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Stewart v. Harlan City Police Department

United States District Court, E.D. Kentucky, Southern Division at London

October 21, 2014

CARL E. STEWART, Plaintiff,


DANNY C. REEVES, District Judge.

This action arises from a property boundary dispute in Harlan, Kentucky. Plaintiff Carl Stewart and his neighbor, Opha Thomas, own adjacent parcels of land on Poplar Street. Stewart and Thomas have disagreed regarding the legal boundary line between the properties and each has undertaken efforts to delineate their land. [Record No. 2] On March 31, 2012, Harlan police received complaints of trespassing and Sergeant Miller investigated the disturbance. [Id.] After speaking with witnesses, observing Stewart's location, and reviewing a survey of the land, Miller arrested the plaintiff. [Record No. 49-15, p. 13] Stewart was charged with third-degree criminal trespassing on Thomas' property. On December 3, 2012, and by agreement of the parties, the charges were dismissed. [Record No. 49-12] Stewart subsequently filed this pro se lawsuit under 42 U.S.C. §1983, asserting: (i) wrongful arrest in violation of the Fourth and Fourteenth Amendments to the United States Constitution and (ii) an unlawful taking in violation of the Fifth Amendment. [Record No. 2]

Defendants Mike Thomas, Craig Miller, Mitchell Alford, and the Harlan City Police Department now move for summary judgment. [Record No. 49] Stewart opposes the motion. [Record No. 52] The defendants also move in limine to suppress purportedly irrelevant and unfairly prejudicial evidence at trial. [Record No. 50] Upon review of the record, the motion for summary judgment will be granted and the motion to suppress will be denied as moot.


Summary judgment is appropriate when "the movant shows that there is no genuine dispute as to any material fact and the movant is entitled to judgment as a matter of law." Fed.R.Civ.P. 56(a); see Celotex Corp. v. Catrett, 477 U.S. 317, 322-23 (1986); Chao v. Hall Holding Co., 285 F.3d 415, 424 (6th Cir. 2002). A dispute over a material fact is not "genuine" unless a reasonable jury could return a verdict for the nonmoving party. That is, the determination must be "whether the evidence presents a sufficient disagreement to require submission to a jury or whether it is so one-sided that one party must prevail as a matter of law." Anderson v. Liberty lobby, Inc., 477 U.S. 242, 251-52 (1986).

The party moving for summary judgment bears the burden of showing that no genuine issue of material fact exists. CenTra, Inc. v. Estrin, 538 F.3d 402, 412 (6th Cir. 2008). However, once the moving party has met its burden of production, "its opponent must do more than simply show that there is some metaphysical doubt as to the material facts." Sigler v. Am. Honda Motor Co., 532 F.3d 469, 483 (6th Cir. 2008) (citing Matsushita Elec. Indus. Co. v. Zenith Radio Corp., 475, 586 (1986)). Instead, the nonmoving party must present "significant probative evidence" of a genuine dispute... to defeat the motion for summary judgment. Chao, 285 F.3d at 424. The nonmoving party cannot simply rely upon the assertions in its pleadings. It must come forward with probative evidence, such as sworn affidavits, to support its claims. Celotex, 477 U.S. at 324. In deciding whether to grant summary judgment, the Court views all the facts and inferences drawn from the evidence in the light most favorable to the nonmoving party. Matsushita, 475 U.S. at 587.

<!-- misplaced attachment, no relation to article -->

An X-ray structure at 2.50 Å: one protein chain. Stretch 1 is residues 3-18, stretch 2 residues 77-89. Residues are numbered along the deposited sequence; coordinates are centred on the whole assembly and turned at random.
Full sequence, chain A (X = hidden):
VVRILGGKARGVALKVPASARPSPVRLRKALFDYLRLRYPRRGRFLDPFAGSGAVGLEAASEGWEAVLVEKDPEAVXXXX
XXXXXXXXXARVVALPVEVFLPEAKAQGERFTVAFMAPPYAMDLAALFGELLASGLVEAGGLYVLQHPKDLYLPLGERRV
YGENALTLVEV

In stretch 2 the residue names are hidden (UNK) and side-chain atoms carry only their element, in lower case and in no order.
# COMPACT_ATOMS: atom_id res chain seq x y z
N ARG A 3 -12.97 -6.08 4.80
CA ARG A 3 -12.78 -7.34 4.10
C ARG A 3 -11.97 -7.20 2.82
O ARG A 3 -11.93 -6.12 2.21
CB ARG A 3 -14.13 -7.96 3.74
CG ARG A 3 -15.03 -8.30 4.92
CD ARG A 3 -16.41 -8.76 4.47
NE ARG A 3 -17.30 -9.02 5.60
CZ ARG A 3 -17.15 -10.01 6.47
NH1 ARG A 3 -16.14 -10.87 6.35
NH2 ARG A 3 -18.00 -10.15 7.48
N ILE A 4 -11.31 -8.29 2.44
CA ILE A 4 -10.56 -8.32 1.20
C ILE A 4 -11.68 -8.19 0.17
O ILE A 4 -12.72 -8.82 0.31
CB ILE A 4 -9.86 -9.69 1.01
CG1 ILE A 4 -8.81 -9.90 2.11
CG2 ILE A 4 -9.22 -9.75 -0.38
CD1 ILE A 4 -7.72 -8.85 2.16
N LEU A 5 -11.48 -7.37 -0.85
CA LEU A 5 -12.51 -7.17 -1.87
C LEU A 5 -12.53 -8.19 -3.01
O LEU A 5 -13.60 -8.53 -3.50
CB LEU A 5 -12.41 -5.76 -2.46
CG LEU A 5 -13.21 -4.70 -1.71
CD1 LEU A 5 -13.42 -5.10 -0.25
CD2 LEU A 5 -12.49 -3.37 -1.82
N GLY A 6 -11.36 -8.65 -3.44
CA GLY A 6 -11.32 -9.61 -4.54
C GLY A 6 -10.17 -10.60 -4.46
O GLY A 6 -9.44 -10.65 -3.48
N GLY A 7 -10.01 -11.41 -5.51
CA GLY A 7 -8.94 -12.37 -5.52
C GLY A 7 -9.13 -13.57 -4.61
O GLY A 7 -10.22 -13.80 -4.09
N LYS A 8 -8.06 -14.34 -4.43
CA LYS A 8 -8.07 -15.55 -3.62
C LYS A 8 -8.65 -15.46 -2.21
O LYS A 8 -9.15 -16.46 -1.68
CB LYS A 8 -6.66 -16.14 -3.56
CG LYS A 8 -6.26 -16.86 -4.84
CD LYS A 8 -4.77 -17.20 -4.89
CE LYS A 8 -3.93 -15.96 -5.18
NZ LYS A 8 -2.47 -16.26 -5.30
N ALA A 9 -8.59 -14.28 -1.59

A. Wrongful Arrest

As the arresting officer, Sergeant Miller argues that he is entitled to summary judgment on Stewart's Fourth and Fourteenth Amendment wrongful arrest claims. [Record No. 49-15] The Fourth Amendment to the United States Constitution protects the right of individuals to be free from improper arrest and detention. U.C. Const. amend. IV ("The right of people to be secure in their persons... against unreasonable seizures... shall not be violated."). A wrongful-arrest claimant must prove that there was a lack of probable cause to believe that the suspect had committed the crime. Devenpeck v. Alford, 543 U.S. 146, 156 (2004); Voyticky v. Village of Timerlake, Ohio, 412 F.3d 669, 677 (6th Cir. 2005).

Probable cause to make an arrest exists if, at the moment of the arrest, "the facts and circumstances within the officers' knowledge and of which they had reasonably trustworthy information were sufficient to warrant a prudent man in believing that the arrestee had committed or was committing an offense." Klein v. Long, 275 F.3d 544, 550 (6th Cir. 2001). This determination is assessed "from the perspective of a reasonable officer on the scene, rather than with the 20/20 vision of hindsight." Kostrzewa v. City of Troy, 247 F.3d 633, 639 (6th Cir. 1997). The "validity of the arrest does not depend on whether the suspect actually committed a crime." Logsdon v. Hains, 492 F.3d 334 (6th Cir. 2007) (citing Michigan v. DeFillippo, 443 U.S. 31, 36 (1979)).

Whether an officer is authorized to make an arrest "ordinarily depends, in the first instance, on state law." Logsdon, 492 F.3d at 341. Here, Stewart was arrested under KRS § 511.08. [Record No. 49-8] In its entirety, the statute states:

511.08 Criminal trespass in the third degree.
(1) A person is guilty of criminal trespass in the third degree when he knowingly enters or remains ...

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